I’ve tried to avoid giving away too much but in this novella’s seeming complexity there is simplicity, and humanity, and love. Only a personal read will reveal the interconnectedness of musical themes and the relevance of the title: the metaphor of the swan song comes from the sounds made by particular birds like whooper swans as they breathe their last, but in the author’s story a human song could be what ensures that these magnificent birds might still be heard every year in this section of the Cardigan Bay coast. Gill Lewis’ naturalist credentials bed the novella in reality and go a long way to make Swan Song both credible and moving.

11 thoughts on “Back home to me

  1. This is perfect, Chris, simply perfect. You have captured the essence of the story and also the humanity within it. I don’t know how you do this but I’m hoping I will gradually learn the skill from reading your eloquent reviews. It is a book that may help young readers and I do hope it is shared and read widely.

    Liked by 2 people

    1. Thank, Anne, I try my best though at times I fear I lurch from eloquent to verbose!

      I don’t mind admitting that I had a little tear in my eye at one or two points in this story from the sheer emotional impact it imparts and because of its absolute truthfulness. I’m not surprised that the publishers have chosen to make this their principal feature at this time.

      Liked by 1 person

  2. Alyson Woodhouse

    This does indeed sound very profound, and you have tempted me to try and find it. Your review has reminded me somewhat of my own discomfort and alienation during early school days due to disability and extreme Introversion, so I’m glad the issues around alternative learning and overcoming internal barriers have been handled with sensitivity.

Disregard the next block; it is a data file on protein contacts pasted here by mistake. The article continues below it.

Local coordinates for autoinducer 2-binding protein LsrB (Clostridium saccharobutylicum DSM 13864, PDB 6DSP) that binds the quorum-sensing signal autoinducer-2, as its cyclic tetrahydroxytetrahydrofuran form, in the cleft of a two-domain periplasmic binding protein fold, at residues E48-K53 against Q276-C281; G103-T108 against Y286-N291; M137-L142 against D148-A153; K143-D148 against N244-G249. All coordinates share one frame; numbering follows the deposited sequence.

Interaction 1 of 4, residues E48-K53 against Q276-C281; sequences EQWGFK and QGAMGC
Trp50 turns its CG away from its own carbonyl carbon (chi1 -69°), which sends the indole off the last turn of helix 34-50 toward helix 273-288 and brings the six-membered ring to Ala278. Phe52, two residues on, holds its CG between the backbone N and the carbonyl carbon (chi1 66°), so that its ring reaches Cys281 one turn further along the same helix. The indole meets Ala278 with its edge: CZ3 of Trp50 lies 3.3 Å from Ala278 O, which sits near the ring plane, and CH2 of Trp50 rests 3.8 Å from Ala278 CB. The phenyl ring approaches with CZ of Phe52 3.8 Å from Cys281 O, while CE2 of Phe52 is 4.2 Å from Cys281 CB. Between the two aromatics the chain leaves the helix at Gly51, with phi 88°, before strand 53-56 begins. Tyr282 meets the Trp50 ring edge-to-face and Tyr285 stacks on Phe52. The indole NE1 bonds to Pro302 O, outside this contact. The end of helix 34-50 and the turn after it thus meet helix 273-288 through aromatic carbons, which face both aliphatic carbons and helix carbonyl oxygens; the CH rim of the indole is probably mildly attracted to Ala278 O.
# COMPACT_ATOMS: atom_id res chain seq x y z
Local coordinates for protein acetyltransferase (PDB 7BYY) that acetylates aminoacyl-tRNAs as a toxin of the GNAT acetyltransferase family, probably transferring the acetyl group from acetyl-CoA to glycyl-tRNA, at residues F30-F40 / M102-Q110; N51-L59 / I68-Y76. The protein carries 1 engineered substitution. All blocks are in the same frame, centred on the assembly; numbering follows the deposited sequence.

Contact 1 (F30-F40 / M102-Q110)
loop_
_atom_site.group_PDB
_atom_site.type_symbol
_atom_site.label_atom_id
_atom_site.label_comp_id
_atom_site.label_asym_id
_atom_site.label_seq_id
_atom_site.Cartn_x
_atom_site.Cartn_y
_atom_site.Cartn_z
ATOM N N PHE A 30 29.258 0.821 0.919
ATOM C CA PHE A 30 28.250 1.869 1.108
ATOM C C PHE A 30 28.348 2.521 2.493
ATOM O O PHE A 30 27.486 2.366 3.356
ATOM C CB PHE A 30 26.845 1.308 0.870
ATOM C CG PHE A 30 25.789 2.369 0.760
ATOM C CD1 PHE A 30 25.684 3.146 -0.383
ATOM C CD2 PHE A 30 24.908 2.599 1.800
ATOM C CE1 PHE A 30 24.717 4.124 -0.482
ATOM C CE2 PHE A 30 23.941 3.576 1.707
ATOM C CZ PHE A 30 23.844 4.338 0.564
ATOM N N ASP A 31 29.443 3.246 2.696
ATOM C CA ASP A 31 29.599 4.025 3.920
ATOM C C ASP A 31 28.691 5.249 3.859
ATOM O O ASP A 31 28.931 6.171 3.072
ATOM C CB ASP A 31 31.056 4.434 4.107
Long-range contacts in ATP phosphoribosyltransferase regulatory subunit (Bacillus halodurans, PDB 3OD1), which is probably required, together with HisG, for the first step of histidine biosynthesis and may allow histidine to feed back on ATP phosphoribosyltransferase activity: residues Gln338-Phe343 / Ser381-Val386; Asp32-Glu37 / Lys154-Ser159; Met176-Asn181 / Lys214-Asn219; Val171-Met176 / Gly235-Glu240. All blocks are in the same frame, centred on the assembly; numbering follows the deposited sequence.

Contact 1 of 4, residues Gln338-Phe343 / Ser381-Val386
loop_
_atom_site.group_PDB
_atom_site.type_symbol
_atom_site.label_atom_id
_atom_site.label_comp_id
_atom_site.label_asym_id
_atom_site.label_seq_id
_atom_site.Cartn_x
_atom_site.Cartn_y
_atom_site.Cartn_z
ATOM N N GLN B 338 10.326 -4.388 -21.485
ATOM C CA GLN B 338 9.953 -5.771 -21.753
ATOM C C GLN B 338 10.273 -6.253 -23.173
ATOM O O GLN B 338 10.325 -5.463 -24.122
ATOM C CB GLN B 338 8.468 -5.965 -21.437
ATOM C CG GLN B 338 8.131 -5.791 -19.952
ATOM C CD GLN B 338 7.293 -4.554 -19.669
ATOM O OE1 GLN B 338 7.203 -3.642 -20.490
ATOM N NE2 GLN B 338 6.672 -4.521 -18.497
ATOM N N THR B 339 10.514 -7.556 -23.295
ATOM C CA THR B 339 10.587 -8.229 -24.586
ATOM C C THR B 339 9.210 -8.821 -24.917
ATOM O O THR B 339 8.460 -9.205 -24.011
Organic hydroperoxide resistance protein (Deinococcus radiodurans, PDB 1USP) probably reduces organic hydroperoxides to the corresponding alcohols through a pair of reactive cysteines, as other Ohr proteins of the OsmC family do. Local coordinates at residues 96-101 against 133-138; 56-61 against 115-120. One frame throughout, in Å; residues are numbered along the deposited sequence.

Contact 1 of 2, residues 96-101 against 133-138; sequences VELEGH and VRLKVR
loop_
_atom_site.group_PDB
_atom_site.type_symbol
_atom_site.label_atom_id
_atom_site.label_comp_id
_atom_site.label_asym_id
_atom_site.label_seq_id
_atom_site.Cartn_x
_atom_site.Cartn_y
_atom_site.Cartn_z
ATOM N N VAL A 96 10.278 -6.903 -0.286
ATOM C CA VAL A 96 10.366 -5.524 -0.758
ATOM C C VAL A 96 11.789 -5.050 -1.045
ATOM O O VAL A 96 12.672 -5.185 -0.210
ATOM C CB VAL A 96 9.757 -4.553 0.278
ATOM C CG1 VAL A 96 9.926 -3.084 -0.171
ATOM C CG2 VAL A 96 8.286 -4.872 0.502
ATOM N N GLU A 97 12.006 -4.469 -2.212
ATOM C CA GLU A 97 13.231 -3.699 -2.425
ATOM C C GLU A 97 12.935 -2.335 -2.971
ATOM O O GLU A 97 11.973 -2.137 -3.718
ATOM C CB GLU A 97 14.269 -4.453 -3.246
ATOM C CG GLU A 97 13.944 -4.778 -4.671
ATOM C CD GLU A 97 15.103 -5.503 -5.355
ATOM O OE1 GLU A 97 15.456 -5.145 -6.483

Liked by 1 person

    1. I do hope you do get to read this, Alyson, as it ends on quite a few notes of hope, and I hope I didn’t trigger any unpleasant memories for you, it wasn’t intentional. We all have different learning styles, and while schools often try their best to cater for individual needs there will never be a one-size-fits-all solution — which is how institutions inevitably were set up, with conformity uppermost.

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  4. I have been trying hard to limit how many books I buy, but I just couldn’t get your review for “Swan Song” out of my head. In the end I compromised and bought a digital copy for my Kobo reader ( a ten year old failed experiment with digital reading). It was brilliant – a real gem! Thank you for capturing the essense of the book so clearly!

    Liked by 1 person

    1. Oh, I’m so pleased my recommendation was spot on, Jo, I always feel a bit of an imposter if I rate something highly in case others disagree! This novella’s good, isn’t it? 🙂

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      1. Really good – I was really taken with how powerful the story was especially given it’s small size. I think the thing I loved most was the way the grandfather helped Dylan recover his sense of self and how Dylan helped his grandad come to a place of peace about the loss of his wife later on. It struck me as really very beautiful. It seemed quite Taoist to me – setting each other free by just being natural and normal. It’s definitely one of those stories that’s going to stay with me.

        Liked by 1 person